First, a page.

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What Ronald McDonald can teach us about office design

McDonalds1As the UK continues to agonise over the potentially equine provenance of many of its beef products, one firm that has managed to stay above it all is McDonald’s. While rivals Burger King quickly became embroiled in the scandal after traces of horsemeat were found in its Burgers, McDonalds ramped up its claims in the national media that it only uses 100 per cent beef. McDonald’s has had a pretty good couple of years, and not all of it is down to the food. During 2012, the company spent $1.45bn this year on giving 2,400 stores a makeover. It claims that it has now revamped 90 per cent of its UK stores. More →

Improving desk habits can reduce office workers’ back pain

back pain

Office workers are most likely to suffer from back pain than manual workers due to poor posture at their desks.  In a survey of The British Chiropractic Association’s members, 56% of chiropractors said office workers are most vulnerable to back pain and that sedentary PC posture causes more back problems than excessive lifting and carrying. Now new advice from workplace equipment provider Slingsby says employers can help to prevent a lot of the problems by encouraging staff to improve their desk habits. More →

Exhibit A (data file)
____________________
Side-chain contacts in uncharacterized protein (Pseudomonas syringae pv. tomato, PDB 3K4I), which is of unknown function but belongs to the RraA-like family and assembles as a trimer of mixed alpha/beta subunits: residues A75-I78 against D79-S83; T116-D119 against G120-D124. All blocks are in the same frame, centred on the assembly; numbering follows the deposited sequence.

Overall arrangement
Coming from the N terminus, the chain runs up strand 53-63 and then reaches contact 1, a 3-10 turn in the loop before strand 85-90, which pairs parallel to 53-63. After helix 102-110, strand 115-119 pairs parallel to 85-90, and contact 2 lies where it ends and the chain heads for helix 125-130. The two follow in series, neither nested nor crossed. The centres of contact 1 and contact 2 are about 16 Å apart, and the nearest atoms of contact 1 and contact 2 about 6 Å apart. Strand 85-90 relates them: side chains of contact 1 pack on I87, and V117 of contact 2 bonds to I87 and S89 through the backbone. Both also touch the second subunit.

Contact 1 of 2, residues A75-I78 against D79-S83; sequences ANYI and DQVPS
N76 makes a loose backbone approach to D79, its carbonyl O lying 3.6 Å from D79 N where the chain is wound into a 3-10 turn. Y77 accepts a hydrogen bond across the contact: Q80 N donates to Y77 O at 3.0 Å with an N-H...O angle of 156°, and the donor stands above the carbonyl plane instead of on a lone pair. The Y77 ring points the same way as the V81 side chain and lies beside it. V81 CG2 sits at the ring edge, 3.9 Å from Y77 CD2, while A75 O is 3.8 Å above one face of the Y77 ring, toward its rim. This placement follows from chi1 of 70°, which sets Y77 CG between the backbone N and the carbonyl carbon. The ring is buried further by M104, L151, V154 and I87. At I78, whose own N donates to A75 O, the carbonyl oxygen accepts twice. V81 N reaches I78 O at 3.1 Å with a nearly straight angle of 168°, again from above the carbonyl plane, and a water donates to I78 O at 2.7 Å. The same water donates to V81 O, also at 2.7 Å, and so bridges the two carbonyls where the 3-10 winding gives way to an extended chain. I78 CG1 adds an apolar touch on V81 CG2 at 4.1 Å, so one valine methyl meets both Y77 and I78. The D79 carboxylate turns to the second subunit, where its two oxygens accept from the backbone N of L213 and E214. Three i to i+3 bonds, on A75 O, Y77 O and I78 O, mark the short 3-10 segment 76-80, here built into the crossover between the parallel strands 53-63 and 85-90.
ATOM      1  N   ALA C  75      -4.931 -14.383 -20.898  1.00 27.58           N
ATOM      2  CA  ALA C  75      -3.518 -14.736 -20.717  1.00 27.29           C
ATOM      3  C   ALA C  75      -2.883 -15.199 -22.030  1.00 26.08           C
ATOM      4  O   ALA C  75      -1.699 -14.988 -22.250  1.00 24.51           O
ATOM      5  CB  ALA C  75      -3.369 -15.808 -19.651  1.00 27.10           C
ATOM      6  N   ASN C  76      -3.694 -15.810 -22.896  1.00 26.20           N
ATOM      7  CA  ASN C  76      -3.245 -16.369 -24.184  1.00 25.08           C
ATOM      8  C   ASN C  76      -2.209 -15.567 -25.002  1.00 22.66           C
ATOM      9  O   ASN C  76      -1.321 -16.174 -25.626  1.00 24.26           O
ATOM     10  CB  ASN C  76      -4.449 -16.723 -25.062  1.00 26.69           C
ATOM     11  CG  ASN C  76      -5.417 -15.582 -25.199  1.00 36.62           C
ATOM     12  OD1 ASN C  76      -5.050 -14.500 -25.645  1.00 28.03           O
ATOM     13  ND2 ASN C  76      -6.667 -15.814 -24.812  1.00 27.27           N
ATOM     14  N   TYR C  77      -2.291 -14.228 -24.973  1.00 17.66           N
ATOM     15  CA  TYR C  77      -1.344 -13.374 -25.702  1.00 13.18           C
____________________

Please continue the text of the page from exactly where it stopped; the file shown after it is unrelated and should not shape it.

Sit-stand chair on Ergonomics Design Award shortlist

muvman shortlisted

A sit-stand seat allowing workers more freedom of movement is amongst the designs shortlisted for the fourth IEHF Ergonomics Design Award. Other shortlisted entries include, a new type of protective hood, a mobile app and a 3D foot scanner. Said John Wood Executive Chairman of CCD Design and Ergonomics and chair of judges: “We’re very pleased to see the extensive range of projects that have again been entered for the award this year; it’s a sign of the continuing and growing recognition of the importance of ergonomics in society and business today.” More →

Gulf construction and fit-out continues to boom, claims report

Abu DhabiThe total value of building projects in Gulf Cooperation Council states will exceed $80 billion this year according to a new report from dmg::events* in conjunction with consultancy Ventures Middle East. The survey concludes that this year will see a near one fifth increase in the overall value of projects up from nearly $69 billion in 2012 to $81.6 billion in 2013. Meanwhile the interlinked market for interior contracting and fit-out in 2012 was valued by the report at $7.86bn – a 56 per centincrease on 2011. The UAE continues as the the region with the largest interiors spend ($2.83bn), followed by Saudi Arabia ($2.6bn) and Qatar ($1.49bn). More →